Even if the Gripen E does all of that, its question of further investment to fully exploit these systems. To give an example, even if the Gripen and F-35 were the same phone, its that the US government has the financial capacity and operational requirement to develop new apps for the phone to exploit the opportunities in this space. Saab quite simply won't, with 1/15th of the orderbook size nor the operational necessity.

Frankly, if you have to go and question whats' so special about this, then you really don't have a grasp on the cutting edge of military developments today. This IS the future, which will determine who wins or loses. F-22 is able to transmit data with other F-22s with IFDL, and receive plot and track data through link-16. This provides them significantly superior Situational awareness over all other platforms in the field, even C2 aircraft. F-22s were driving operations through voicecoms with legacy platforms, imparting that situational awareness. We already seeing this over Syria with F-22s offering force protection for allied units. It was so valuable that F-22s that had already expended its ordinance are often tasked to remain in the airspace to continue this role, as this is far more valuable than its actual kinetic potential (ie dropping bombs or firing missiles)

The F-35 is far ahead of even this. It can two-way communicate through link 16, while accessing the next generation datalinks, either TTNT or through MADL. With it being the primary air force fighter for the next thirty years, it basically is setting the future for the data sharing architecture. It doesn't bend to other efforts, other efforts bend to it. That's why you saw the Navy make a massive investment into block III superhornet upgrades and TTNT: they saw that unless the F/A-18E could communicate with the F-35, it wasn't worth having. Its very clear there is a hard line between 4.5 and 5th generation sensor fusion to the point where the Gen 4.5 fighters are in mad scramble to be useful to 5th generation warfare. The Marines have in no uncertain terms demanded F-35 over Super Hornets, and even Marines I know who are groundside understand the F-35 is going to be the Marines AWACS/JSTARS all rolled into one. I had an artillery officer tell me flat out "F-35 isn't going to be cut, thats going to be our eyes and ears" and had already fired HIMARS rockets as directed by F-35s using F-35 targetting sensors.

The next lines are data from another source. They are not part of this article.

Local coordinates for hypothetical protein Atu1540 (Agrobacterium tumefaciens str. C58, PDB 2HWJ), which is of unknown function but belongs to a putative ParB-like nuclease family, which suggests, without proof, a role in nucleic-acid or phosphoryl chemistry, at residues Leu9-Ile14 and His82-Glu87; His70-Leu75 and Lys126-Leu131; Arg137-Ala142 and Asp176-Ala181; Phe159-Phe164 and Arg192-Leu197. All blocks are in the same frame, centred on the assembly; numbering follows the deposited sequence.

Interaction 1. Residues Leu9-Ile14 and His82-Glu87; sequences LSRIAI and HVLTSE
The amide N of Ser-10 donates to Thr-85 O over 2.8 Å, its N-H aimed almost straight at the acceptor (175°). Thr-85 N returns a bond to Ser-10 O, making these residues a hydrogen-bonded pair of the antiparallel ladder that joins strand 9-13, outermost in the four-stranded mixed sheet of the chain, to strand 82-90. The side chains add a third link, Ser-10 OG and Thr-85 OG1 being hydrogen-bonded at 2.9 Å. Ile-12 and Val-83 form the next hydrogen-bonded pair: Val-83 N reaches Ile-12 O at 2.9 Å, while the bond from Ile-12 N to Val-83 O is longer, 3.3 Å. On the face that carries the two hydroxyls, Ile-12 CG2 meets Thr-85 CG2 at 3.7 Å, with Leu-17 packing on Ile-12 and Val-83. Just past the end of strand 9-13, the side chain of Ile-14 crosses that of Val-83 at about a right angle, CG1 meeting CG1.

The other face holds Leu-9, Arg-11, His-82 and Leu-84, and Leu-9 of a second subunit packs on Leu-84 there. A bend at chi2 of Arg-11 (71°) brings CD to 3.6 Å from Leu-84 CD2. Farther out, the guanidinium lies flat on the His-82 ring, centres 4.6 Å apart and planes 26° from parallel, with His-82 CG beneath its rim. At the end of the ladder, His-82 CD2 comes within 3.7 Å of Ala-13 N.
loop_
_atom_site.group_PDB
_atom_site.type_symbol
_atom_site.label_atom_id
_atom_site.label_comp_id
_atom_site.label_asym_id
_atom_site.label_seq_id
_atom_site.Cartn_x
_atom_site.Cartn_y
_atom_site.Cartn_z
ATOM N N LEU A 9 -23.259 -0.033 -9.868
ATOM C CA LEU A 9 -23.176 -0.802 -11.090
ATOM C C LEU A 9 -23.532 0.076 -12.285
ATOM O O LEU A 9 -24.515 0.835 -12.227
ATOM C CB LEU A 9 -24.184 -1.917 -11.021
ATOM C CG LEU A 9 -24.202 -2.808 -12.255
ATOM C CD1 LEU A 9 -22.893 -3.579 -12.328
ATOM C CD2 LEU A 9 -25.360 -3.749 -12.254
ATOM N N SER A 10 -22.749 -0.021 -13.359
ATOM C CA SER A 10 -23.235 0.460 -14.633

Gripen does not have this sort of plan like the F-35, straight up. The US is acutely aware of the changing nature of warfare and invests to what it needs to ensure that the capability can perform the best it can. Saab simply does not, they are limited in their funding and operational experience.

The problem is that you’re looking at one segment of a system, basically a well designed network connection for Gripen and other enabled. If you were to focus on just the communication network backbone, then yes it is competitive and perhaps superior in some areas. But that would be to ignore how the entire system operates. It would be akin to looking at the network card and the switchers and routers between the computers, but not the computers, programming, the connected outputs, or overall aims of the system. Moreover this ignores the capabilities of the next generation of data links that are emerging, like MADL.

I’m not trying to say that TDLS/Saab's networking a bad or ineffective: on the contrary, its effective within the aims of what it achieves. And the American system is not flawless. Its limited in the amount and type of data that can be communicated, there are integration issues between the various parts, and there are limitations. But the capabilities of that system today outstrips what Saab has demonstrated, and its potential is far more vast than what the Swedes are contemplating. And this is a lot of what Saab does. it sets a moderate bar and then meets it. it grossly oversimplifies complex issues and then gives a grossly oversimplified solution. sensor fusion? we have that too!